Here’s an interesting way to look at a potential ranking system for websites. It’s not a definitive study, but if you want to know what Educational establishments think about their Peers, then here’s an interesting way to rank the top US universities.

This is a follow-up to my previous posting A Study of .gov and .edu Referring Domain Ratios in the Majestic Million, where we discussed the question as to whether .gov and .edu links tend to have a higher weighting in the search engines than normal ones. In this article, we will study the percentage ratios of .edu and .gov referring domains to the total number of referring domains, applied to institutes of higher learning in the USA that are included in the Majestic Million.

Preliminary Statistical Analysis

For this purpose, we first retained all those domains of educational institutions in the US that occur in the Majestic Million after filtering out all other domains, and computed some summary statistics. The properties of the resulting data are represented in the boxplot shown in Figure 1 illustrating the percentage ratio of the .edu, .gov and the sum of the .edu, .gov referring domains to the total number of referring domains for the educational institutes in the USA.


Figure 1: Boxplot showing the Spread of the Percentage Ratios of .edu, .gov and ( Referring Domains for US Educational Institutions in the Majestic Million

Note the much higher proportion of .edu referring domains compared to that of the .gov ones. The corresponding summary statistics are displayed in Figure 2.


Figure 2: Summary Statistics corresponding to the Boxplots in Figure 1

It is observed that the values of all the ratios are positive. Since the minimum values are all greater than the corresponding values for the lower inner fences, there are no outliers below the minimum values for any of these three ratios. Thus, we could categorize reasonable points, outliers and extreme values for each of these three cases as follows:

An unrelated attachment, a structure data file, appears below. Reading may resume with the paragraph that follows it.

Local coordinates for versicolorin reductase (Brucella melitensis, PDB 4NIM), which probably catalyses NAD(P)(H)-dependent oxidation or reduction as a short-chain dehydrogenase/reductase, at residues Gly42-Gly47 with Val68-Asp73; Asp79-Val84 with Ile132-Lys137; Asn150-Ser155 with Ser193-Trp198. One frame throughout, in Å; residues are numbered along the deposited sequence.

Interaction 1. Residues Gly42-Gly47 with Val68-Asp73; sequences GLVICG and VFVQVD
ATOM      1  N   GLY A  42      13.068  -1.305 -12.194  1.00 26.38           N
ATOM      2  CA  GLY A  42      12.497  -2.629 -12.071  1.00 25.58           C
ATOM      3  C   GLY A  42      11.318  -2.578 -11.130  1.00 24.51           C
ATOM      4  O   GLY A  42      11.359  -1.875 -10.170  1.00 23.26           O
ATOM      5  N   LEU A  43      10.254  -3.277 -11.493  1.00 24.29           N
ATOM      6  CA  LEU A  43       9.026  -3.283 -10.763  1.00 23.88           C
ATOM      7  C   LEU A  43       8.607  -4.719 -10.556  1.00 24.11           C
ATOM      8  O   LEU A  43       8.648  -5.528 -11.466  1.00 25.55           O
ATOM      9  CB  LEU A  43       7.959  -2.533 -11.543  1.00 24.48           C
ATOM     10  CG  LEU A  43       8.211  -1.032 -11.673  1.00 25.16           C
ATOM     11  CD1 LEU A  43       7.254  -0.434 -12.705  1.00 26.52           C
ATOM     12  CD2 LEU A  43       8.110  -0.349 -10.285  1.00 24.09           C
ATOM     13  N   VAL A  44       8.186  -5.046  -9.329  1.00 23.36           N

• Points that lie between the minimum and the upper inner fence are assumed to be “reasonable” or “good” values;
  • Data lying between the upper inner fence and the upper outer fence are considered outliers, and
  • Points above the upper outer fence are considered “extreme values”.

We will now study all these three cases separately to determine if there are significant differences in their statistical behaviour.

Percentage Ratios of .edu Referring Domains

In this case, we consider categorization based only on the percentage ratios of the .edu referring domains. Figure 3 (a) displays how the mean Citation Flow and Trust Flow vary across the good, outlier and extreme data points. The corresponding mean proportions for the .edu and .gov referring domains are shown in Figure 3 (b).



Figure 3: (a) Mean Citation and Trust Flows and (b) Mean .edu and .gov Referring Domains Percentage Ratios when considering .edu Percentage Ratios only

Note that, the relative magnitude of the .edu domains increases progressively from the good data points to the extreme ones.

Percentage Ratios of .gov Referring Domains

Figures 4 (a) and 4 (b) show the picture when a similar analysis is carried out using the percentage ratio of the .gov referring domains only.